Sat, Oct 06, 2018 - Page 13 News List

Farmers of the future

After two years of tinkering, an American startup is ready to start delivering robotically-grown vegetables to people’s salad bowls

AP, San Carlos, CALIFORNIA

Iron Ox CEO Brandon Alexander gives a tour of his robotic indoor farm.

Photo: AP

Brandon Alexander would like to introduce you to Angus, the farmer of the future. He’s heavyset, weighing in at nearly 450kg, not to mention a bit slow. But he’s strong enough to hoist 360kg pallets of maturing vegetables and can move them from place to place on his own.

Sure, Angus is a robot. But don’t hold that against him, even if he looks more like a large tanning bed than C-3PO.

To Alexander, Angus and other robots are key to a new wave of local agriculture that aims to raise lettuce, basil and other produce in metropolitan areas while conserving water and sidestepping the high costs of human labor. It’s a big challenge, and some earlier efforts have flopped. Even Google’s “moonshot” laboratory, known as X, couldn’t figure out how to make the economics work.

After raising US$6 million and tinkering with autonomous robots for two years, Alexander’s startup Iron Ox says it’s ready to start delivering crops of its robotically grown vegetables to people’s salad bowls. “And they are going to be the best salads you ever tasted,” says the 33-year-old Alexander, a one-time Oklahoma farmboy turned Google engineer turned startup CEO.

SUBURBAN BEGINNINGS

Iron Ox planted its first robot farm in an 743-square-meter warehouse in San Carlos, California, a suburb located 40km south of San Francisco. Although no deals have been struck yet, Alexander says Iron Ox has been talking to San Francisco Bay area restaurants interested in buying its leafy vegetables and expects to begin selling to supermarkets next year.

The San Carlos warehouse is only a proving ground for Iron Ox’s long-term goals. It plans to set up robot farms in greenhouses that will rely mostly on natural sunlight instead of high-powered indoor lighting that sucks up expensive electricity. Initially, though, the company will sell its produce at a loss in order to remain competitive.

During the next few years, Iron Ox wants to open robot farms near metropolitan areas across the US to serve up fresher produce to restaurants and supermarkets. Most of the vegetables and fruit consumed in the US is grown in California, Arizona, Mexico and other nations. That means many people in US cities are eating lettuce that’s nearly a week old by the time it’s delivered.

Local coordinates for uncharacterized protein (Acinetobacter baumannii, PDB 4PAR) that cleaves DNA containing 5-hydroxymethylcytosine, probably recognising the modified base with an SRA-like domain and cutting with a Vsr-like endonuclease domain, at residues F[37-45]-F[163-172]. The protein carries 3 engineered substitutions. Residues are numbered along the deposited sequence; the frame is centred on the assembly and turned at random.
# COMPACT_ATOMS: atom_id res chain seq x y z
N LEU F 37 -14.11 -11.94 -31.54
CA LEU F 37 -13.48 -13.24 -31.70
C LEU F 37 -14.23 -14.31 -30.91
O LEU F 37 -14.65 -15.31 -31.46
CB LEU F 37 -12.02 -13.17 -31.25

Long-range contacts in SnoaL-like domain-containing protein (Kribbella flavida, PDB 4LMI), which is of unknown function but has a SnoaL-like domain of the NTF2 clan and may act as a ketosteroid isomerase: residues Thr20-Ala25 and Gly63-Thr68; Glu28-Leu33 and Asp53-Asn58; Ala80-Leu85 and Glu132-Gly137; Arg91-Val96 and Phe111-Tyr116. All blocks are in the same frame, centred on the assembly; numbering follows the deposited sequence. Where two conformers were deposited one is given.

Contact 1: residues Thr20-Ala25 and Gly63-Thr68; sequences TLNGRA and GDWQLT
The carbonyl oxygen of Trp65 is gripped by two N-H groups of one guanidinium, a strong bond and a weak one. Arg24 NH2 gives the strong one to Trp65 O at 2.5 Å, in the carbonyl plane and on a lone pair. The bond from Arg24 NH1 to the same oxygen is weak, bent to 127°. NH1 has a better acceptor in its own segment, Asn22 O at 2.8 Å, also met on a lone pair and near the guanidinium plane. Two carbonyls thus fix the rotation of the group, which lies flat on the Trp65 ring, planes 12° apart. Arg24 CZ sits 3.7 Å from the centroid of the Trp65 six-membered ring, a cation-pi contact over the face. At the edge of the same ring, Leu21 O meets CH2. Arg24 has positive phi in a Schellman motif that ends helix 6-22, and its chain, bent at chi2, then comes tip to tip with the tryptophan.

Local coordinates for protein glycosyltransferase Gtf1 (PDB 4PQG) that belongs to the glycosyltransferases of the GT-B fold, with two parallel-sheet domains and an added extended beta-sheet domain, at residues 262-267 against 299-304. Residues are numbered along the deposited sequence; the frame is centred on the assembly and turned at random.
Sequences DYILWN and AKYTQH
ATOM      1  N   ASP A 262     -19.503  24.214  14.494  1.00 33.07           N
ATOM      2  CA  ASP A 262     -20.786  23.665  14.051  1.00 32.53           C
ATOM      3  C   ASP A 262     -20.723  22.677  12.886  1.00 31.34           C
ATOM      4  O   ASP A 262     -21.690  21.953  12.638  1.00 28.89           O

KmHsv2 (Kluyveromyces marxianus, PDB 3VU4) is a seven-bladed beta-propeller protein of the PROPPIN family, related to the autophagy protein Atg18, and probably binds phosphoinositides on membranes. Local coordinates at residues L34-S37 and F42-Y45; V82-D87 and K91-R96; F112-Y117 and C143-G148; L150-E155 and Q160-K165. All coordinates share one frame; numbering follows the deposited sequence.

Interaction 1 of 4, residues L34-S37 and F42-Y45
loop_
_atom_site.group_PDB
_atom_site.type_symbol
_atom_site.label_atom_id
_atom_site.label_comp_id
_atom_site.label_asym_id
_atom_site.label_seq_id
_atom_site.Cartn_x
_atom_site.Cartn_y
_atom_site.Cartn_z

There are bigger stakes as well. The world’s population is expected to swell to 10 billion by 2050 from about 7.5 billion now, making it important to find ways to feed more people without further environmental impact, according to a report from the World Resources Institute.

Iron Ox, Alexander reasons, can be part of the solution if its system can make the leap from its small, laboratory-like setting to much larger greenhouses.

HEAVY LIFTING

The startup relies on a hydroponic system that conserves water and automation in place of humans who seem increasingly less interested in US farming jobs that pay an average of US$13.32 per hour, according to the US Department of Agriculture. Nearly half of US farmworkers planting and picking crops aren’t in the US legally, based on a survey by the US Department of Labor.

The heavy lifting on Iron Ox’s indoor farm is done by Angus, which rolls about the indoor farm on omnidirectional wheels. Its main job is to shuttle maturing produce to another, as-yet unnamed robot, which transfers plants from smaller growing pods to larger ones, using a mechanical arm whose joints are lubricated with “food-safe” grease.

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